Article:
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CRD unionized employees strike continues into fourth week

The strike began in early May
Cariboo Regional District workers walk the picket line on Third Avenue Wednesday morning in Williams Lake. The strike is now in its third week, something the BCGEU members described as stressful and disappointing. (Angie Mindus photo/Williams Lake Tribune)

The Cariboo Regional District (CRD) worker’s strike that began last month has been prolonged.

The BC General and Service Employees Union (BCGEU), which represents 109 employees, served the initial 72-hour strike notice to the CRD on May 7 and there has yet to be a resolution a month later.

In a June 5 release, the BCGEU stated that the CRD’s upper management is “refusing to return to the table with a deal that’s in-line with what workers or the community needs, which is putting vital services at risk of a prolonged job action.”

Current spring activities, such as the CRD’s Invasive Plant Management program, are on hold as they are staffed by union employees.

“We do not have the capacity to offer the program while the strike action is in effect,” Murray Daly, CRD chief administrative officer, told Black Press earlier this week.

The CRD manages the invasive and chaotic exotic plant species that have the capacity to negatively impact humans, animals and ecosystems. These plants are generally free of natural predators, causing them to have a competitive edge over desirable and native vegetation. With the program currently on hold, many invasive species will continue to grow.

The BCGEU said their CRD members do highly specialized and time-sensitive work in the invasive-plant department, and the longer the CRD hold out, the more they are putting this work at risk.

“We are fast approaching a critical point in the growing season where many invasive plants are beginning to flower,” the BCGEU stated. “To stop the rapid spread of species, invasive-plant workers must treat species before they flower. It’s a small window of time that they have, and if it’s missed, it could take many years to get some of these invasive plant populations under control again.”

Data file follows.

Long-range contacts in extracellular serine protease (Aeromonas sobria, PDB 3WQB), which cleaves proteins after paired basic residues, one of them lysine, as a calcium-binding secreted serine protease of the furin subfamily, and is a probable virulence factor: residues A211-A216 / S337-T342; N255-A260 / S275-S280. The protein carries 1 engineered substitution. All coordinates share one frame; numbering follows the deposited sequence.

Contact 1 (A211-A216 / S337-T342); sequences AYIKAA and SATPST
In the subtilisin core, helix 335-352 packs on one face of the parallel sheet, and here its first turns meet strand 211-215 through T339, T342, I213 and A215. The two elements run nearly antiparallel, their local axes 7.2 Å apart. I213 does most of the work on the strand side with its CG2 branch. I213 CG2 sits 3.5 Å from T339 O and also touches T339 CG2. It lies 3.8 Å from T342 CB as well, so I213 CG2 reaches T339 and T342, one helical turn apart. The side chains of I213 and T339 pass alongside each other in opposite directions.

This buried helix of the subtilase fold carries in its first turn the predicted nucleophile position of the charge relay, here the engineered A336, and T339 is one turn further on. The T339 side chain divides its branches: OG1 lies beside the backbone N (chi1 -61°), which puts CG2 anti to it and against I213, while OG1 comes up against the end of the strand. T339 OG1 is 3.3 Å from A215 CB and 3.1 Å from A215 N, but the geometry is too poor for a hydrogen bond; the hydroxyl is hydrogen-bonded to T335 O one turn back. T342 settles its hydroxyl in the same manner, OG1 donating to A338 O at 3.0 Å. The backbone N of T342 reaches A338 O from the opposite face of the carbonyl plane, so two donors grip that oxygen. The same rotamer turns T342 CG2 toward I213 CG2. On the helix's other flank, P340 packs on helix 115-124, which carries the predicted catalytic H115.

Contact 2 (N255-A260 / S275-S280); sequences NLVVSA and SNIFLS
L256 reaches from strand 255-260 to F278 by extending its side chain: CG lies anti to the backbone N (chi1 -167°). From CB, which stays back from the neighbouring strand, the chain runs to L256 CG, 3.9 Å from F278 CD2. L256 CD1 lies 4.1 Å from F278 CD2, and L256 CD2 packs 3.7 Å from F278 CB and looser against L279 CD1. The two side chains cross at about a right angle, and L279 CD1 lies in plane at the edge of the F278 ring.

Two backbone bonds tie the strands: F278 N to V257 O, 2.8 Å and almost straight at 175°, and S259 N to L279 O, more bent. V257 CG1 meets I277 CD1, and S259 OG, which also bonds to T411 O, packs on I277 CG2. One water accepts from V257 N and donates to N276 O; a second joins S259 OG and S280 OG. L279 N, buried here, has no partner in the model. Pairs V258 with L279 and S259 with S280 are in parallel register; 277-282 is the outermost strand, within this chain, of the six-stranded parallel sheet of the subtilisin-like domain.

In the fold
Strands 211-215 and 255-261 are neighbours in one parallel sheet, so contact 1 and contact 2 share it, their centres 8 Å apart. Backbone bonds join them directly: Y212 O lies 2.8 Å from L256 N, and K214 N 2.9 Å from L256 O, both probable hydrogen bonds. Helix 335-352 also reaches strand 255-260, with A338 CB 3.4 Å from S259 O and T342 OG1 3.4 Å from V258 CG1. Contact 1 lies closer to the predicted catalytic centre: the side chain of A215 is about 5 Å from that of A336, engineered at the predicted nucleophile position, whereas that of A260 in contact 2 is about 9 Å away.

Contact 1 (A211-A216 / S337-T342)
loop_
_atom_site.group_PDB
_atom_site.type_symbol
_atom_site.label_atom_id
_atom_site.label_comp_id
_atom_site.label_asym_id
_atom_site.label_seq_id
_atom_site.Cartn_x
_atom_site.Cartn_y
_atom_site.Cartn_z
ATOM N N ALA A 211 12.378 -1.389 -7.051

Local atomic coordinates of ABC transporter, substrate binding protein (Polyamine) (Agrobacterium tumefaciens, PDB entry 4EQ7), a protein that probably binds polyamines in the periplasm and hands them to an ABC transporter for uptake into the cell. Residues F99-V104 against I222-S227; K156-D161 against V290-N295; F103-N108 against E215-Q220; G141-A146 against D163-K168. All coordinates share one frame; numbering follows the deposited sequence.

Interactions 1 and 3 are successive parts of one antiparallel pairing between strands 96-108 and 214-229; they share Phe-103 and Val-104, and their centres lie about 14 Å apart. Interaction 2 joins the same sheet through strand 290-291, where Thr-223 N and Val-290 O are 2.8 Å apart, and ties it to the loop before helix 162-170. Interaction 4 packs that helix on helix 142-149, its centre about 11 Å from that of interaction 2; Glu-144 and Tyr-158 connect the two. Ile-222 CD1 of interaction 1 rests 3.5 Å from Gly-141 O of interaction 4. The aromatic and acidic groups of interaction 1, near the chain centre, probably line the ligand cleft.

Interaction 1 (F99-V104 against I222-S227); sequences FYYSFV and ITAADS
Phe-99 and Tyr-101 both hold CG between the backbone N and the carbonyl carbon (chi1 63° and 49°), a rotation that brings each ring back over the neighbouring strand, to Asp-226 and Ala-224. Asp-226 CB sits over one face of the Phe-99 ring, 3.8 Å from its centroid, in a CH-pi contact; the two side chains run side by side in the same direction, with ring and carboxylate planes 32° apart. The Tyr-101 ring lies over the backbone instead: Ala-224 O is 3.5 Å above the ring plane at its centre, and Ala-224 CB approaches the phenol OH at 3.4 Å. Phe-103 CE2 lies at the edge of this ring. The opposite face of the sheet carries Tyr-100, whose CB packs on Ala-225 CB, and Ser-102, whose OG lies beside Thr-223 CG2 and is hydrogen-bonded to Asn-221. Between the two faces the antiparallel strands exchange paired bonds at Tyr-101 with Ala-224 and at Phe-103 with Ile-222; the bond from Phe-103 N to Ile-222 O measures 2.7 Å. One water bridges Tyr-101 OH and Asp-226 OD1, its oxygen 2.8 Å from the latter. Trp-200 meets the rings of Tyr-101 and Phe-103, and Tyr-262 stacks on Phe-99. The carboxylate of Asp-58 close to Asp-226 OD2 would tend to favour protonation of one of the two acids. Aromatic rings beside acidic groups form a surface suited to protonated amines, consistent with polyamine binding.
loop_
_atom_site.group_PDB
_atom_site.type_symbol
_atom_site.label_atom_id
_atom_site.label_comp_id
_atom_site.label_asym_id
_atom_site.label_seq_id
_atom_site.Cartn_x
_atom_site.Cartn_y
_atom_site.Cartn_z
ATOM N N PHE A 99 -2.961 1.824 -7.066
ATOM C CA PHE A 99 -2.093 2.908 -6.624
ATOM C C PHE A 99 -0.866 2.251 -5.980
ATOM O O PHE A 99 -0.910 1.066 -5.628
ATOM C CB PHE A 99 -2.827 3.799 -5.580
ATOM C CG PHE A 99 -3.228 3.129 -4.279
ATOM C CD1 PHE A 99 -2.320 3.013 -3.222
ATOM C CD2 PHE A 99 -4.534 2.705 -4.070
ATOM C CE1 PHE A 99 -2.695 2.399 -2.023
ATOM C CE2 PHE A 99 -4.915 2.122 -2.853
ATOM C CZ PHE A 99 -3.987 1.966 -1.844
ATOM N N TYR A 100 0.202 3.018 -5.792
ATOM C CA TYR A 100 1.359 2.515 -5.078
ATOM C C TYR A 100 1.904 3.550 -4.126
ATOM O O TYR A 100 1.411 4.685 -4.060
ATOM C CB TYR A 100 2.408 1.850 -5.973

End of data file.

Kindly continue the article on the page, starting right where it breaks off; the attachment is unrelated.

Daly went on to say that other functions are being managed by exempt staff, including building inspection and planning, but timelines for applications and permits will be impacted by the labour dispute, leading to longer processing times.

Essential services such as the CRD’s fire departments, water and sewer system operations, landfills and transfer stations will continue to be provided during the labour action.

Daly also said the CRD has reached out to the BCGEU, seeking a return to the negotiation table, but there has been no confirmation returned by the union as of yet on when this could take place.

“We as the employer wish to see our colleagues return to work as soon as possible and for a fair and mutually acceptable agreement tot me reached with the union,” he said. “We are, however, accountable to the taxpayers of the Cariboo Regional District and any agreement with the union must also be fair to the taxpaying public.”

Paul Finch, BCGEU president-elect, said that the CRD owes it to the Cariboo community to provide workers with wage protections they need to keep calling the region their home.

“Wages that can keep up with thew cost of living are key to attracting and retaining expertise needed to deliver strong services now and into the future,” he said. “It’s disappointing that upper management is so blatantly ignoring the impact that our members have on the prosperity of the entire Cariboo Region.”

Workers on strike have been bargaining with the CRD since January, and formed their first picket line in Williams Lake on May 13. The strike then expanded into Quesnel and 100 Mile House shortly after.

The strike has also led to the closure of CRD libraries.

READ MORE: CRD unionized employees issue 72-hour-strike notice

About the Author: Alexander Vaz, Local Journalism Initiative

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